Curriculum Vitae

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Research Interests

Macroeconomic Theory, Monetary Policy, Fiscal Policy

Contact information

University of California, San Diego
Economics Department, Office #225
9500 Gilman Drive
La Jolla, CA 92093-0508

Office: (+1) 858 822 0645
Fax: (+1) 858 534 7040
Email: ddebortoli[at]



ECON 110A: Intermediate Macroeconomics (Undergraduate)

ECON 210C: Macroeconomic Theory (Graduate)

ECON 211: Advanced Macroeconomics (Graduate) open content close content

ECON 286: Macro Reading Group (Graduate)




Lack of Commitment and the Level of Debt

(with R. Nunes) Journal of the European Economic Association, forthcoming

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The tendency of countries to accumulate public debt has been rationalized in models of political disagreement and lack of commitment. We analyze in a benchmark model how the evolution of public debt is affected by lack of commitment per se. While commitment introduces indeterminacy in the level of debt, lack of commitment creates incentives for debt to converge to specific levels. One of the levels that debt often converges to implies no debt accumulation at all. In a simple example we prove analytically that debt converges to zero, and we analyze numerically more complex models. We also show in an imperfect credibility setting that a small deviation from fullcommitment is enough to obtain these results.

Monetary Regime Switches and Central Bank Preferences

(with R. Nunes), Journal of Money Credit and Banking, forthcoming

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Monetary policy objectives and targets are not necessarily constant over time. The regime-switching literature has typically analyzed and interpreted changes in policymakers' behavior through simple interest rate rules. This paper analyzes policy regime-switches by explicitly modeling policymakers' behavior and objectives. We show that changes in the parameters of simple rules do not necessarily correspond to changes in policymakers' preferences. In fact, capturing and interpreting regime changes in preferences through interest rate rules can lead to misleading results.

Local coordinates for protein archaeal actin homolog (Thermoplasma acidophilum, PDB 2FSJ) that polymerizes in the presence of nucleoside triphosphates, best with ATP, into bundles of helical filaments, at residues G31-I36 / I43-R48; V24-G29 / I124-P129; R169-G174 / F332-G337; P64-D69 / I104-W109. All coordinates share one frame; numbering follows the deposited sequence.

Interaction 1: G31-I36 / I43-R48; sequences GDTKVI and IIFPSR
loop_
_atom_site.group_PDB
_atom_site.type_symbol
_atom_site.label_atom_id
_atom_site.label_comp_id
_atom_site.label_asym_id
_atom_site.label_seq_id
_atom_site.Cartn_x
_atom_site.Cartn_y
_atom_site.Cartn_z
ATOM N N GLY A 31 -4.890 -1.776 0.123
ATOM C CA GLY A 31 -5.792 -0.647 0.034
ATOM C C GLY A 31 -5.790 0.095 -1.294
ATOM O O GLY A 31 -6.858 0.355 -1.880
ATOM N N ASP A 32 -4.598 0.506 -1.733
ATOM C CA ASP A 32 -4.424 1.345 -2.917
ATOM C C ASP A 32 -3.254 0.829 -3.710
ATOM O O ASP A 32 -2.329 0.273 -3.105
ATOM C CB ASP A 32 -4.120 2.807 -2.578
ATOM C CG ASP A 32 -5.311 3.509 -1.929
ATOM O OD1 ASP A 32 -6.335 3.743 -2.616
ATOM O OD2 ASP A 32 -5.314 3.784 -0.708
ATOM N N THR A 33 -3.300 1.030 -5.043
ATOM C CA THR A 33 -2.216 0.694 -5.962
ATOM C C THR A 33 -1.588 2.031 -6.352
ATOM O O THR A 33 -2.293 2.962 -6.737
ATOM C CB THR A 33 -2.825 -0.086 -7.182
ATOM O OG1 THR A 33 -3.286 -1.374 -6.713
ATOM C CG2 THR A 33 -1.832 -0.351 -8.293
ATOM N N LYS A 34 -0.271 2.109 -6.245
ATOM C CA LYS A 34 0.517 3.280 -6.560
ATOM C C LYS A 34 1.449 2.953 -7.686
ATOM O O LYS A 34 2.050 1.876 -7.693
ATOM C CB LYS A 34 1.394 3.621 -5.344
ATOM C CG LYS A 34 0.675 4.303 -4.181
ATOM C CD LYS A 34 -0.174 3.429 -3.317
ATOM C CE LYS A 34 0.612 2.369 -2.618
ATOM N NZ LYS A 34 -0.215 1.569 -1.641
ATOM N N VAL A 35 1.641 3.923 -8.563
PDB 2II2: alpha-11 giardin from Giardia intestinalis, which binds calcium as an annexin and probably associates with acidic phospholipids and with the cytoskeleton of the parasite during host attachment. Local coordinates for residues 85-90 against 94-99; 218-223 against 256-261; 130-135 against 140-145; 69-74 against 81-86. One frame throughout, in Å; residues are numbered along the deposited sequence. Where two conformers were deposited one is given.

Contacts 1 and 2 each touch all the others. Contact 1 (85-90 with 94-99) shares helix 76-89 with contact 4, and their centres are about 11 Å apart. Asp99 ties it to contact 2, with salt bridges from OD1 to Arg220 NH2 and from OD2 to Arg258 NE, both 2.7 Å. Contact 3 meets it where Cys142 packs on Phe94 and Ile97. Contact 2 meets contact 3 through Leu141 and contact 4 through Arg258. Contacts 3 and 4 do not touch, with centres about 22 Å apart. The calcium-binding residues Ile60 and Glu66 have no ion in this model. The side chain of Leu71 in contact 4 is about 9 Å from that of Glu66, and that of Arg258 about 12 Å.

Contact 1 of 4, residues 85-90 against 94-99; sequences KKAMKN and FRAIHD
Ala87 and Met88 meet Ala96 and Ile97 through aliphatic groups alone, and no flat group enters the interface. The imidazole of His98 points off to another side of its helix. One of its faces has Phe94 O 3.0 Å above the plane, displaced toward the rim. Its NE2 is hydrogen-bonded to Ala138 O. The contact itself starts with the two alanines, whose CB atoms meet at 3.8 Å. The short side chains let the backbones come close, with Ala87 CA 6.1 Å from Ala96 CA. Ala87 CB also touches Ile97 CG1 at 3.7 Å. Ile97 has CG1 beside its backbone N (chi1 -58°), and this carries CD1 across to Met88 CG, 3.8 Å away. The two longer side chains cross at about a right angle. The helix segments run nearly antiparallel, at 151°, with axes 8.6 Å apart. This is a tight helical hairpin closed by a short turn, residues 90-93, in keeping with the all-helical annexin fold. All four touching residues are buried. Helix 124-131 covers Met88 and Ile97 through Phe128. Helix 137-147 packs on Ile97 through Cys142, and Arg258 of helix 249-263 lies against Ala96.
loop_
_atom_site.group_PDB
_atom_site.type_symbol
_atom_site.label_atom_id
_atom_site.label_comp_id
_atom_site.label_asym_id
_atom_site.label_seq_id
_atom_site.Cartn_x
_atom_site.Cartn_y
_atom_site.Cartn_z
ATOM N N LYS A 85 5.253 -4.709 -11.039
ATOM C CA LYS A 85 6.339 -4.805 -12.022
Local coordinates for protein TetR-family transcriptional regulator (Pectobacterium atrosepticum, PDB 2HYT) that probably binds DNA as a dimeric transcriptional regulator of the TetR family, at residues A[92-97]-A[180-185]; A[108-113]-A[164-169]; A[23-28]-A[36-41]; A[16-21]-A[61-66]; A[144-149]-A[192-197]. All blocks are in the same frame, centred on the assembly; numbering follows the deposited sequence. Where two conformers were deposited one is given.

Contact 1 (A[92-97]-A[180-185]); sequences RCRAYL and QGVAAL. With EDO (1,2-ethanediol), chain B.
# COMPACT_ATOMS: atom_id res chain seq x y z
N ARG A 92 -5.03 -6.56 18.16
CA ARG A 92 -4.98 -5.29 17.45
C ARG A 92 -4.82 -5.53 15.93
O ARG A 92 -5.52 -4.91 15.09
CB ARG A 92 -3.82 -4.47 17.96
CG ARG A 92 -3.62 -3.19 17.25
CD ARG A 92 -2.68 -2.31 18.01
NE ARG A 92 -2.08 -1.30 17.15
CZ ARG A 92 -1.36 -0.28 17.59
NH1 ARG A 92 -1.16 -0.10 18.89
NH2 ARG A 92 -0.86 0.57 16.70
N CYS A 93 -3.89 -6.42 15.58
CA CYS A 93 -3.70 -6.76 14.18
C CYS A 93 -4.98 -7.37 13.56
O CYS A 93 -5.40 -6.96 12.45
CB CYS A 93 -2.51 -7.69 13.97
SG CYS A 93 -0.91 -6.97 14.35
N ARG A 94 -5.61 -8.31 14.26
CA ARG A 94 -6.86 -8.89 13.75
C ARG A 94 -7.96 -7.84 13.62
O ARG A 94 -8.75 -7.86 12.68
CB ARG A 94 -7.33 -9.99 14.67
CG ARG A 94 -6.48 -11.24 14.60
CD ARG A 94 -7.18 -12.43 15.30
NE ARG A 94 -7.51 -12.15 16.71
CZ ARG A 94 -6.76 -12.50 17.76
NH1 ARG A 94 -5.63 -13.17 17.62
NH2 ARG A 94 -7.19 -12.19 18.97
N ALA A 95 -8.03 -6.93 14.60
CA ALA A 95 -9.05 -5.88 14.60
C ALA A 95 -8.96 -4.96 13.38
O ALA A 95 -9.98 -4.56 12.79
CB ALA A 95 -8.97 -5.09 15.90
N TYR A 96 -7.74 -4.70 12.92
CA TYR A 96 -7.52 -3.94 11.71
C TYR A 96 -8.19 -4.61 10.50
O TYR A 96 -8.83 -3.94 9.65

Loose Commitment in Medium-Scale Macroeconomic Models: Theory and Applications

(with J. Maih and R. Nunes) Macroeconomic Dynamics, forthcoming

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This paper proposes a method and a toolkit for solving optimal policy with imperfect commitment in linear quadratic models. As opposed to the existing literature, our method can be employed in medium- and large-scale models typically used in monetary policy. We apply our method to the Smets and Wouters (2007) model, where we show that imperfect commitment has relevant implications for the interest rate setting, the sources of business cycle fluctuations, and welfare.

Fiscal Policy under Loose Commitment

(with R. Nunes) Journal of Economic Theory, 145 (3), May 2010

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Due to time-inconsistency or political turnover, policymakers' promises are not always fulfilled. We analyze an optimal fiscal policy problem where the plans made by the benevolent government are periodically revised. In this loose commitment setting, the properties of labor and capital income taxes are significantly different than under the full-commitment and no-commitment assumptions. Because of the occasional reoptimizations, the average capital income tax is positive even in the long-run. Also, the autocorrelation of taxes is lower, their volatility with respect to output increases and the correlation between capital income taxes and output changes sign. Our method can be used to analyze the plausibility and the importance of commitment in a wide-class of dynamic problems.  

Working papers:

Technological Change and the Composition of Taxes and Expenditures

This version: October 2012 (with P. Gomes) -- submitted

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The paper analyzes the determinants of four fiscal trends, observed in many developed countries over the past 40 years: a decline in the corporate tax rate and public investment offset by an increase in the labour income tax and government consumption. Within a simple neoclassical growth model with a public sector, we illustrate the interdependency between the two government problems of how to spread the tax burden and how to allocate the spending. We find that investment-specific technological changes account for one third of the change in the composition of taxes and two thirds of the change of the composition on spending

On Linear-Quadratic Approximations

June 2006 (with R. Nunes)  | pdf